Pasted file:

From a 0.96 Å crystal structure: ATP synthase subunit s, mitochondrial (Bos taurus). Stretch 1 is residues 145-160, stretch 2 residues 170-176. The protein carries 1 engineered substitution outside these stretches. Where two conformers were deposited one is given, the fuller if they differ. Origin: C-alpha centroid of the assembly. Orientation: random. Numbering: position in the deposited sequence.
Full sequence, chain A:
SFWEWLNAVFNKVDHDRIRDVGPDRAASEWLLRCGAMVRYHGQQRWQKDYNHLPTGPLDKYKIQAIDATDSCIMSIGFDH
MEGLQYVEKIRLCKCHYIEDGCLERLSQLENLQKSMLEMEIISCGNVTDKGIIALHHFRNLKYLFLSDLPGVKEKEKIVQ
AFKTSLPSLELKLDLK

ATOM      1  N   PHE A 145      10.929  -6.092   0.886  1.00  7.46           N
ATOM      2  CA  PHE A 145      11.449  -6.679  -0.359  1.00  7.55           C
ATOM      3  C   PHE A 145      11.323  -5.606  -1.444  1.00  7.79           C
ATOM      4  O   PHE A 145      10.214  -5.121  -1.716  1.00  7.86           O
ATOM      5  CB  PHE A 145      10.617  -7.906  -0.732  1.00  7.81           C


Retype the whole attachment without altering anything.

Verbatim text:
From a 0.96 Å crystal structure: ATP synthase subunit s, mitochondrial (Bos taurus). Stretch 1 is residues 145-160, stretch 2 residues 170-176. The protein carries 1 engineered substitution outside these stretches. Where two conformers were deposited one is given, the fuller if they differ. Origin: C-alpha centroid of the assembly. Orientation: random. Numbering: position in the deposited sequence.
Full sequence, chain A:
SFWEWLNAVFNKVDHDRIRDVGPDRAASEWLLRCGAMVRYHGQQRWQKDYNHLPTGPLDKYKIQAIDATDSCIMSIGFDH
MEGLQYVEKIRLCKCHYIEDGCLERLSQLENLQKSMLEMEIISCGNVTDKGIIALHHFRNLKYLFLSDLPGVKEKEKIVQ
AFKTSLPSLELKLDLK

ATOM      1  N   PHE A 145      10.929  -6.092   0.886  1.00  7.46           N
ATOM      2  CA  PHE A 145      11.449  -6.679  -0.359  1.00  7.55           C
ATOM      3  C   PHE A 145      11.323  -5.606  -1.444  1.00  7.79           C
ATOM      4  O   PHE A 145      10.214  -5.121  -1.716  1.00  7.86           O
ATOM      5  CB  PHE A 145      10.617  -7.906  -0.732  1.00  7.81           C